…Now what? You’re probably asking yourself:
What is the value of my life if I can’t even get into a single MFA program?
Why did I spend all that money on a hopeless dream?
How will I transform the world and influence future generations if my words can’t even connect with admissions committees?
How relevant is my work if I don’t have an MFA to back up what I’m saying?
How will I continue facing my boss and coworkers past April 15?
No matter how delusional these questions sound, they are all valid. Only we know how much we want this degree, this opportunity, this sense of validation. We believe our work will flourish in this Midwestern city. Or that the faculty from this low-res program are the reason I exist. Or that my characters live in New York; I should, therefore, live in New York. Whatever your reasons for applying to MFA programs—and let’s hope most of them revolve around your desire to grow as a writer—it’s never good to feel like your work isn’t necessary or that somehow your work is missing something you’ve yet to tease out. After all, that’s probably a major reason you want to enroll in an MFA program, to enhance your strengths and produce work that fascinates you. I enjoy it when my work fascinates and scares me. It often means I’m writing literature I want to read.
The first year I applied to MFA programs I didn’t get in anywhere. Perhaps the poems I included in my poetry manuscript weren’t working well together. Perhaps there was no cohesive thread or theme among them. Perhaps there wasn’t enough variety. Maybe my metaphors needed more commitment. I used a statement of purpose that was tailored more for PhD programs, bringing in critical theory instead of why I write in the first place. I applied only to 3 of the top MFA programs, though MFAs are no longer officially ranked. My odds were unfamiliar to me. When each rejection notification hit my E-mail, my self-esteem wanted to plummet. I would read each rejection letter several times and question the language in the letter, knowing the content didn’t do justice to what I thought was my writing potential. What a rejection can do to one’s heart is often Biblical.
At the time these rejections came in, I already had an MA and was teaching several classes per semester as an adjunct instructor. I was living in Florida, struggling to find the time to write and revise. Though I was teaching poetry, I questioned every poem I wrote. Don’t ever let anyone tell you that you shouldn’t feel disappointed about having been rejected by your dream program(s). It’s perfectly normal. Did you cry? That’s fine. I cried. I was confused. I felt vulnerable. Some of us have been rejected even by our “safety schools”—though nothing’s “safe” about an experience that will constantly challenge your core values, challenge why you write in the first place, and question your employability prospects. Trust me: we are all in this together.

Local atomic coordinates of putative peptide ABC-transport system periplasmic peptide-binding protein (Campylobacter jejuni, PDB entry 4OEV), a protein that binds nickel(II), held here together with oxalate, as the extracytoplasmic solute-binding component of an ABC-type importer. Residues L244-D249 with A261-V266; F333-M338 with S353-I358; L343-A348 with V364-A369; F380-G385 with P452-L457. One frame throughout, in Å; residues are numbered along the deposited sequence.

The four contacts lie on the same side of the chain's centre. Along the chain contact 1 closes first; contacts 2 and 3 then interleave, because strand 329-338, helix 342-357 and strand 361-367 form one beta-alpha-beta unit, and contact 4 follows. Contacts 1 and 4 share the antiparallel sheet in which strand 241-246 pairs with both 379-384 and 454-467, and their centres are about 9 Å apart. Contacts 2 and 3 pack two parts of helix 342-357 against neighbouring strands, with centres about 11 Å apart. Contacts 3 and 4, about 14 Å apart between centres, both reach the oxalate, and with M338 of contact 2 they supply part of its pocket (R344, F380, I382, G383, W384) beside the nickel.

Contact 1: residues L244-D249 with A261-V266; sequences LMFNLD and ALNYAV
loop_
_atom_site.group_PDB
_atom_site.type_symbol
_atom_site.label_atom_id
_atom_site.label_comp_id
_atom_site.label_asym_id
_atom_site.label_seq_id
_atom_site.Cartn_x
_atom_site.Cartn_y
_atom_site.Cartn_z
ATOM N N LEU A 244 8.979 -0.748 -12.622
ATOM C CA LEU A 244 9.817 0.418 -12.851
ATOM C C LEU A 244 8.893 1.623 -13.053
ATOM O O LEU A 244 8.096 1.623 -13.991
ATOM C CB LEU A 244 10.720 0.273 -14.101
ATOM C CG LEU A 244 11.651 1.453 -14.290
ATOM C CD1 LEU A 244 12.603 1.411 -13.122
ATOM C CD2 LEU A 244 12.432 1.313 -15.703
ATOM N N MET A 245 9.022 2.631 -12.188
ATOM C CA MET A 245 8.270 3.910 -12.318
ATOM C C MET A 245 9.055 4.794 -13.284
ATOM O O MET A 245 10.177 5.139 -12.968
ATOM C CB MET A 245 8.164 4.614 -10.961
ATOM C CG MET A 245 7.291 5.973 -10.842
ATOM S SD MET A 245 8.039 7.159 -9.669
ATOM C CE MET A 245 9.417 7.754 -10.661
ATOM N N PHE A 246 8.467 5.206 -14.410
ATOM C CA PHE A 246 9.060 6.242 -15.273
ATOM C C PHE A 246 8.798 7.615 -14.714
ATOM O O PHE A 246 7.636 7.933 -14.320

For many of us, this is not the first time, nor will it be the last, we face rejection—a handful of rejections, a dozen rejections. An island of rejections on which we’re The Little Princes and Princesses, all alone. If you have had previous experience submitting work to literary journals, you should know how stinging a rejection can be. “Your work is not for us.” “Thank you for submitting, but your work does not meet our needs at this time.” “I hope you can place your work elsewhere.” You hear similar echoes when you get rejected from one or all of the schools you applied to. The doubts never go away. Even after you get accepted to a program, the doubts never fully disappear. You enroll in an MFA program and the doubts still linger. Do I belong here? Is my work good enough? Will I ever be able to publish anything that matters? Am I half-assing my life?
What I am trying to say is that getting rejected by all your programs, or getting accepted to your dream program, doesn’t guarantee anything. Everything goes back to your work. What are you doing for your work that is allowing it to exist? How many times are you getting over your destructive mantra: “My life just isn’t interesting enough to write about”? Then you’ll come across those people who got accepted the first time around. They’re going think you’re speaking in a foreign language when you tell them you didn’t get in anywhere your first, second, or third time. They’re going to give you this look that will almost question why you’re a writer and how dare you invade their privileged space. Even if you don’t ultimately end up pursuing this path, disappoint your unbelievers with the power and integrity of your work. As I write this, I want to point out that dozens of people pursue MFA degrees for the wrong reasons. Let them. They’re going to write, and they’re going to publish, and they’re going to graduate before you. Let them. This is your journey. This is about your work. Think about every single writer who has died to get his or her words heard. Yes, these silenced writers also exist within the U.S. Think about that woman with two, three, or four children who wakes up early every morning without needing anyone’s permission to write the next best thing. Writers are everywhere, always writing, always doubting, always reimagining. You will survive this.
“To be a poet,” Robert Frost once said, “is a condition, not a profession.” The same goes for having an MFA: it’s an experience, not what makes you a writer, not what gets you inspired every morning to write, and not what defines your future success. So pick yourself up again. Write those life-altering stories and poems. Remind yourself again and again and again and again why you write. And why your words matter.